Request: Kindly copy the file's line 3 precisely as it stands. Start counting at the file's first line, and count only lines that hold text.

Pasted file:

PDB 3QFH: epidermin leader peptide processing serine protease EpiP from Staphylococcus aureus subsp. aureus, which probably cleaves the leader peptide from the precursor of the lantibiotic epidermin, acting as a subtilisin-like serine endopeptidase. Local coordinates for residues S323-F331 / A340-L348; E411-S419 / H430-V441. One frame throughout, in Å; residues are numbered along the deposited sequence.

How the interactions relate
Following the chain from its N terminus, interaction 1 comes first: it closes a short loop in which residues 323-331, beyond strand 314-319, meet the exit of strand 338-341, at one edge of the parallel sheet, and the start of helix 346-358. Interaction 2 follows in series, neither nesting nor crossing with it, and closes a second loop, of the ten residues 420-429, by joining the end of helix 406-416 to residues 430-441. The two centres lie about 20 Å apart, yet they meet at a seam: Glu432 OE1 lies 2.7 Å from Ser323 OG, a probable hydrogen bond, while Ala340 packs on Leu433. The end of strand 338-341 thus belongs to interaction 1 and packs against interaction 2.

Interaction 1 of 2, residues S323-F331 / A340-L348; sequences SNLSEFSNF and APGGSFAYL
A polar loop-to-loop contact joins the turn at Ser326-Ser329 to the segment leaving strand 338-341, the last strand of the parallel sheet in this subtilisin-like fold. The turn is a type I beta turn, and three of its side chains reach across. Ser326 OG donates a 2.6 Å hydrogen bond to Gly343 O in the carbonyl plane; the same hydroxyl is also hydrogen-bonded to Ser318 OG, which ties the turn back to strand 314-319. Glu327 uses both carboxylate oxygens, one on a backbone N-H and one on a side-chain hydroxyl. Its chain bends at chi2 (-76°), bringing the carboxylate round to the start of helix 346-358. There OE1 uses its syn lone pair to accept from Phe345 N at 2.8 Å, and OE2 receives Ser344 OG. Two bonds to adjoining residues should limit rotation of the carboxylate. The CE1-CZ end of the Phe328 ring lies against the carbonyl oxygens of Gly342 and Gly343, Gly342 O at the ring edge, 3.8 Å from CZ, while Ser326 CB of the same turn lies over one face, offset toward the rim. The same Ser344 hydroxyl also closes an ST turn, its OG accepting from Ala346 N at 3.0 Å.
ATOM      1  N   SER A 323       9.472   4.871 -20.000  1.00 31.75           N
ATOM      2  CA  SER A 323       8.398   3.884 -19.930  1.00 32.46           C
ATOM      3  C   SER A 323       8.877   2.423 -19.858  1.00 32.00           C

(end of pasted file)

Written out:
Following the chain from its N terminus, interaction 1 comes first: it closes a short loop in which residues 323-331, beyond strand 314-319, meet the exit of strand 338-341, at one edge of the parallel sheet, and the start of helix 346-358. Interaction 2 follows in series, neither nesting nor crossing with it, and closes a second loop, of the ten residues 420-429, by joining the end of helix 406-416 to residues 430-441. The two centres lie about 20 Å apart, yet they meet at a seam: Glu432 OE1 lies 2.7 Å from Ser323 OG, a probable hydrogen bond, while Ala340 packs on Leu433. The end of strand 338-341 thus belongs to interaction 1 and packs against interaction 2.